It is that time of the year again when we in Congress start buckling down to work on what some consider to be the most important law year in and year out—the country’s national budget. To emphasize just how important this measure is, in the Senate, the traditional practice is for all the attention to be on the deliberations on the proposed budgets of the different agencies and government offices, meaning all the other hearings take a back seat as much as possible.
The challenge we faced during the debates on the 2021 General Appropriations Act was particularly tough considering that we were in the middle of a pandemic and we had to balance the operational requirements of the agencies with the responses to the impacts of COVID-19.
The task in front of us in the preparations for the 2022 national budget is no less challenging. We are still under a national public health emergency and with the emergence of new COVID-19 variants such as the Delta, we have seen a spike in cases that outnumber even those recorded during the first few months of the pandemic last year.
Under this COVID-19 regime, the situation on the ground is changing constantly and rapidly. The requirements of our frontline agencies can change in a month or within weeks. And so what is contained in the National Expenditure Program (NEP) or the Executive branch’s proposal to Congress for the 2022 national budget could already be outdated when the so-called budget season begins.
The situation is somewhat understandable given how the budget process works in the country. Our Constitution requires the President to submit to Congress the proposed national budget within 30 days from the opening of its regular session or by the third or fourth week of August every year.
As such, the agencies are required to submit their budget proposals early in the year so that the DBM will be able to prepare the voluminous document and have it ready for submission to Congress by the opening of its regular session on the fourth Monday of July. Given the current situation (particularly with the Delta variant), it is understandable that a lot of key expenditures are not captured in the budget document. This is why I suggest that agencies should be allowed to submit revisions to their proposed budgets to reflect new developments brought about by the pandemic.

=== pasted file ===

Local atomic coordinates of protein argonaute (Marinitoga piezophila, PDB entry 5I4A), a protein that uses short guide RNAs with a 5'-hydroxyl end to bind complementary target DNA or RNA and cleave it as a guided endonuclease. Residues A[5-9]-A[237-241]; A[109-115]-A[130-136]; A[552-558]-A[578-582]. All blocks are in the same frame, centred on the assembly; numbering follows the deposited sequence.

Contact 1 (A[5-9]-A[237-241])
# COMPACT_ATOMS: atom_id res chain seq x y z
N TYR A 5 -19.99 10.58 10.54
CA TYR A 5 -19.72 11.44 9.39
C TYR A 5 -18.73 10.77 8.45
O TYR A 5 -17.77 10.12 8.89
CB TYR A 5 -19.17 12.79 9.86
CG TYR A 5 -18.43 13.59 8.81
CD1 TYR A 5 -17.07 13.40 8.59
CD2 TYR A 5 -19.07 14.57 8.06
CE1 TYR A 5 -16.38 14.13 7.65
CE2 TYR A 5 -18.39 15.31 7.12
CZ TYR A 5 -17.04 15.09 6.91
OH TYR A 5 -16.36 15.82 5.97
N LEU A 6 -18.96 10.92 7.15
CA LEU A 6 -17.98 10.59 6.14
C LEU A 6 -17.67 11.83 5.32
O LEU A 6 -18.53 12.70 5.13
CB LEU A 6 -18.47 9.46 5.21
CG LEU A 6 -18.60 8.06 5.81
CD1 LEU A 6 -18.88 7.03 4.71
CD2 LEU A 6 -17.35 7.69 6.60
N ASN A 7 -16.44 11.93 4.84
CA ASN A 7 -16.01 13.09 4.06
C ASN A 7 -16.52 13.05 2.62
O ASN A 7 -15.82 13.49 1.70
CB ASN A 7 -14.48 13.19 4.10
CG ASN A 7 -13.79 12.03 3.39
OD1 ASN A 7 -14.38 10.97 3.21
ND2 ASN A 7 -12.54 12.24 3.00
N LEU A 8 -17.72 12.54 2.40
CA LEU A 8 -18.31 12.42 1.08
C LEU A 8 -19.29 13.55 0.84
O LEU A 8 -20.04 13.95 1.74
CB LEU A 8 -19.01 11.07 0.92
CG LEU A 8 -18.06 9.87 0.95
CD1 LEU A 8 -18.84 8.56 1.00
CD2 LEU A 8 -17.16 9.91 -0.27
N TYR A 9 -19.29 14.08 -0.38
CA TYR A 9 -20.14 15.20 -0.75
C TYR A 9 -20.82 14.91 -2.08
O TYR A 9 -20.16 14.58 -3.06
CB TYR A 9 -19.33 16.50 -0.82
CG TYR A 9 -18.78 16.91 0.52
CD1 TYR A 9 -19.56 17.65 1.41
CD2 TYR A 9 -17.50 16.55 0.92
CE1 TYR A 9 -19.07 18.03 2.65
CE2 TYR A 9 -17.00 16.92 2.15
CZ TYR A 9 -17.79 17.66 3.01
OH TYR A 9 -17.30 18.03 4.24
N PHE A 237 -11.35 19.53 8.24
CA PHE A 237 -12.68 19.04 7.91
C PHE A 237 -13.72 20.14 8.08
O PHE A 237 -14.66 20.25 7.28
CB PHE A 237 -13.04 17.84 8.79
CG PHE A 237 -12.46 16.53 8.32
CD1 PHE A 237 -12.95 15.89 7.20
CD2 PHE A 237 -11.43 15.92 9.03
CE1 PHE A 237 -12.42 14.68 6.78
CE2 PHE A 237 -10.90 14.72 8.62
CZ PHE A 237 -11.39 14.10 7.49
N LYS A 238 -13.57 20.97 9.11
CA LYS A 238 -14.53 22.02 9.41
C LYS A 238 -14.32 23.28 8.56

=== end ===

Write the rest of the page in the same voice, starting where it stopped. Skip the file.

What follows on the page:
During last week’s briefing of the Development Budget Coordinating Committee (DBCC) on the P5.024-trillion national budget for 2022, we took note of the absence of some key items related to the government’s response to the COVID-19 pandemic. Among these are vaccines for minors, the provision of special risk allowance (SRA) for health workers, cash aid or ayuda, loans for micro, small and medium enterprises, and funding for testing and contact tracing.
On the vaccination of children aged 12 to 17, something which we pushed for earlier this year and has since been adopted by our Food and Drug Administration, the Department of Budget and Management (DBM) pointed out that the 2022 NEP only contains funding for the purchase of booster shots for individuals who have already completed their jabs in the amount of P45 billion under the unprogrammed fund. No funding was provided for the inoculation of minors mainly because the FDA came out with its amended emergency use authorization for Pfizer-BioNTech’s vaccine in June and for Moderna’s vaccine in September to allow its use on children within that age range.
For the SRA, a monthly benefit we provided to our health workers under the Bayanihan 1 and 2 laws, the DBM did not include funding for this in the 2022 budget in light of the expiration of the two laws. As the sponsor and author of the Bayanihan 2, it is clear to me that the SRA, along with several other benefits for health workers, should continue even after the law expires for as long as the state of public health emergency declared by President Duterte is in place. In fact, the President has just extended the period from September 13, 2021 to September 12, 2022.
This coming September 24, the Committee on Finance, of which I sit as chairman, will conduct a public hearing on Senate Bill 2371 that seeks to ensure the SRA and other benefits intended for public and private health workers will continue to be provided even after the expiration of the Bayanihan laws. Senator Richard Gordon and I jointly filed the bill in response to the request by the Department of Health for Congress to pass a law for this purpose.
With the emergence of Delta and the other COVID variants, the requirements of our frontline agencies are constantly moving. The situation is changing rapidly and so must our processes pertaining to the submission of the national budget. The spread of COVID has been rapid and our budget must be able to keep up with it.
Sen. Sonny Angara has been in public service for 17 years. He has authored and sponsored more than 200 laws. He is currently serving his second term in the Senate.
E-mail: [email protected]| Facebook, Twitter & Instagram: @sonnyangara